The most common way to volunteer in literacy is to become a tutor, working one-on-one with a student or a group of students a couple of hours a week to help them learn to read and write. Literacy tutors typically work in programs sponsored by community-based organizations, libraries, prisons and churches.
The quickest way to find an outlet in your area is go to an online literacy directory, enter your zip code and search for a program in your area that works best for you [source: America's Literacy Directory].
ProLiteracy, now the largest volunteer-based literacy group in the United States, also has an online directory that allows you to search by zip code [source: ProLiteracy]. If you're interested in working overseas, ProLiteracy partners with a number of nongovernmental organizations (NGOs) that run literacy programs in Africa, Eastern Europe, Asia, Latin America and the Middle East.
There's a long list of other organizations that offer literacy training and volunteer opportunities -- including the National Institute for Literacy, the National Jewish Coalition for Literacy, BookPALS (Performing Artists for Literacy in Schools), the National Center for Family Literacy, the International Reading Association and the Council for the Advancement of Adult Literacy.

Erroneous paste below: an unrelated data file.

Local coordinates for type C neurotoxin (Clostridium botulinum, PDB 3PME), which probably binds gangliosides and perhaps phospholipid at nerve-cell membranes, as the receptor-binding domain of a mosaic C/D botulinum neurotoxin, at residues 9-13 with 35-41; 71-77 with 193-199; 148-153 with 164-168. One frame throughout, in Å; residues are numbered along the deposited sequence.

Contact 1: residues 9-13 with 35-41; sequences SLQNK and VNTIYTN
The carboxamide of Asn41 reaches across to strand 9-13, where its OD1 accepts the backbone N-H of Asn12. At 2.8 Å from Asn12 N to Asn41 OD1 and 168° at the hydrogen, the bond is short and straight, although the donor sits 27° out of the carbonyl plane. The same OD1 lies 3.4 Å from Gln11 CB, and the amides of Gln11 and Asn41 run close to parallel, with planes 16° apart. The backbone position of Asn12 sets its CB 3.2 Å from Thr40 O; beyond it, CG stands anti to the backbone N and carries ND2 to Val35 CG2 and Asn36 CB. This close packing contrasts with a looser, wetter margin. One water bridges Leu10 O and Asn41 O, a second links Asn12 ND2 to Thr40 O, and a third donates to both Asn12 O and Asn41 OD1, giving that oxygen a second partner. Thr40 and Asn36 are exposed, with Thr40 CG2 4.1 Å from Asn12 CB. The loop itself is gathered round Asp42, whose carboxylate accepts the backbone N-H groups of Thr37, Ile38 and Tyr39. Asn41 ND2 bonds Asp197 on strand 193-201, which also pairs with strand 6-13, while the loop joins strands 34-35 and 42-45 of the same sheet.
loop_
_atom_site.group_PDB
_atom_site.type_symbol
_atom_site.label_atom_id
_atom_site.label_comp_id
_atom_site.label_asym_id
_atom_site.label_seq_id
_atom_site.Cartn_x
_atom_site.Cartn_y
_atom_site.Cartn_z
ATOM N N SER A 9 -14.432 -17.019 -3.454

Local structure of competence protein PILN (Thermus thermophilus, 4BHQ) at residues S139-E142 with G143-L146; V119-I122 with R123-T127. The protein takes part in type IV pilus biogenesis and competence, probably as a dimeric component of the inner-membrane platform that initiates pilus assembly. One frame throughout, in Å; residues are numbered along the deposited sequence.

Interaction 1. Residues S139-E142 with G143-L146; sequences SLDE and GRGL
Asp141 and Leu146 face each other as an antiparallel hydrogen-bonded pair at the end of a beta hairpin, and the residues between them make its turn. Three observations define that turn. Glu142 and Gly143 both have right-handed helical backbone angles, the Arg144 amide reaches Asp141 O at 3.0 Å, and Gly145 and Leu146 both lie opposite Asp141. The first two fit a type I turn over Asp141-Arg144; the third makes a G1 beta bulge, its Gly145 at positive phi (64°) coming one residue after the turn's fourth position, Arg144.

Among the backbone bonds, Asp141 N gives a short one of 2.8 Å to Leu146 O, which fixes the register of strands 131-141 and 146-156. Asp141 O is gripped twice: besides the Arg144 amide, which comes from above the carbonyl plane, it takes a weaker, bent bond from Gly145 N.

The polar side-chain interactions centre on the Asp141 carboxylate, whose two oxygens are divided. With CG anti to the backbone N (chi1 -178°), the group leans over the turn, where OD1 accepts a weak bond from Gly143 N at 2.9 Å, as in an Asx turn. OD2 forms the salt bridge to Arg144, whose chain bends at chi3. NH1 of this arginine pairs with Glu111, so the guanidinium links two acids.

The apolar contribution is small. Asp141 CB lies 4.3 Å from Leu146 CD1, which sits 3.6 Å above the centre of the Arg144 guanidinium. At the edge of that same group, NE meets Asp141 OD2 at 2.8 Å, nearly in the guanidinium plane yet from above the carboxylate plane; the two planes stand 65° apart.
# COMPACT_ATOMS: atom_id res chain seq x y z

Some volunteers get started early. SCALE (Student Coalition for Action in Literacy Education) is an organization based at the University of North Carolina at Chapel Hill that supports college-campus-based literacy programs across the country. In these programs, college students provide literacy tutoring, GED preparation, advocacy and activism in their communities.
Read on to find out what kinds of things you can do as a literacy volunteer.